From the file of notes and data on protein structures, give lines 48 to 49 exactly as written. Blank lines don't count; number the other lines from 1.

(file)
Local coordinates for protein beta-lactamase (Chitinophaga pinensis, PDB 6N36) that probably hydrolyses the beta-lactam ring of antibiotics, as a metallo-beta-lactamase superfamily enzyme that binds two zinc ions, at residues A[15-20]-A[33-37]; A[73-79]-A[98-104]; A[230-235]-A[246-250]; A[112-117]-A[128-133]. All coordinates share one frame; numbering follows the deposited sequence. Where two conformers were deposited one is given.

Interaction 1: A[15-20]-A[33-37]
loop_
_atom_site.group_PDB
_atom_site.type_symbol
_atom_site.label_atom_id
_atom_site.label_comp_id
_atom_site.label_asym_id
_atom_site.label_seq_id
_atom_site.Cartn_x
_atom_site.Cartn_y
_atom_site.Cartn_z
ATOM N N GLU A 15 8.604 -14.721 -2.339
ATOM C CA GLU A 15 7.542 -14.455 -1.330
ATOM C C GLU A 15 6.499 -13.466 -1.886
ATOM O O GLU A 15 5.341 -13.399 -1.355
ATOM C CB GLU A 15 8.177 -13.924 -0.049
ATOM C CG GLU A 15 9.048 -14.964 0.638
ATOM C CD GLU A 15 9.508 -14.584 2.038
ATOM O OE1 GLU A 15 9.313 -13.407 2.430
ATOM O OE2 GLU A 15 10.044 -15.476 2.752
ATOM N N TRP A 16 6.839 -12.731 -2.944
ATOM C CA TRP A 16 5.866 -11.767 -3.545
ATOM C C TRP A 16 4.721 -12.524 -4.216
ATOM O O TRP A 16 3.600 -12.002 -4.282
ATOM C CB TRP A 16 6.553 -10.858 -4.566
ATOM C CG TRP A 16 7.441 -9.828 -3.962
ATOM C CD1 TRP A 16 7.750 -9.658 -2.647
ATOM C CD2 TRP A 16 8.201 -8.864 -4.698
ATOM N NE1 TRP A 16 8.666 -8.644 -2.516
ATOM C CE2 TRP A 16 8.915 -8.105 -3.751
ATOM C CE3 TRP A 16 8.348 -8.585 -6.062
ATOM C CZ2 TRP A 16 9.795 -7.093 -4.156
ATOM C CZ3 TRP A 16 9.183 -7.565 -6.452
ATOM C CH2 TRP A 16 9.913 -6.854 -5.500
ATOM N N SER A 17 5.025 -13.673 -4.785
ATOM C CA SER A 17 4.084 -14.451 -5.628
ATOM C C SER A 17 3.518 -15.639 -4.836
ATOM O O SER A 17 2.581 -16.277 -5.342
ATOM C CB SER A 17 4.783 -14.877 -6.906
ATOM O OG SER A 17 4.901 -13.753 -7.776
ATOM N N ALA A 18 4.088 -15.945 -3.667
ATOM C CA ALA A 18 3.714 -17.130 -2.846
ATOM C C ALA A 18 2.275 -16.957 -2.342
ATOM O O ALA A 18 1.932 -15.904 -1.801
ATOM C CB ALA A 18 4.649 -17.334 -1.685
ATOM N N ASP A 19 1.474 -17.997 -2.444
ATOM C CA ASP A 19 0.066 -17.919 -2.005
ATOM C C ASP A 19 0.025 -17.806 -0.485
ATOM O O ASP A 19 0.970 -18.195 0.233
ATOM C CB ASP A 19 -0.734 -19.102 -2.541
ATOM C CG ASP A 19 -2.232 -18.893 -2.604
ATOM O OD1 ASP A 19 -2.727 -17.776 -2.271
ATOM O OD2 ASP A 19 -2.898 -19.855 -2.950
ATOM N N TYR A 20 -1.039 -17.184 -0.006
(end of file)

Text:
ATOM C CA ASP A 19 0.066 -17.919 -2.005
ATOM C C ASP A 19 0.025 -17.806 -0.485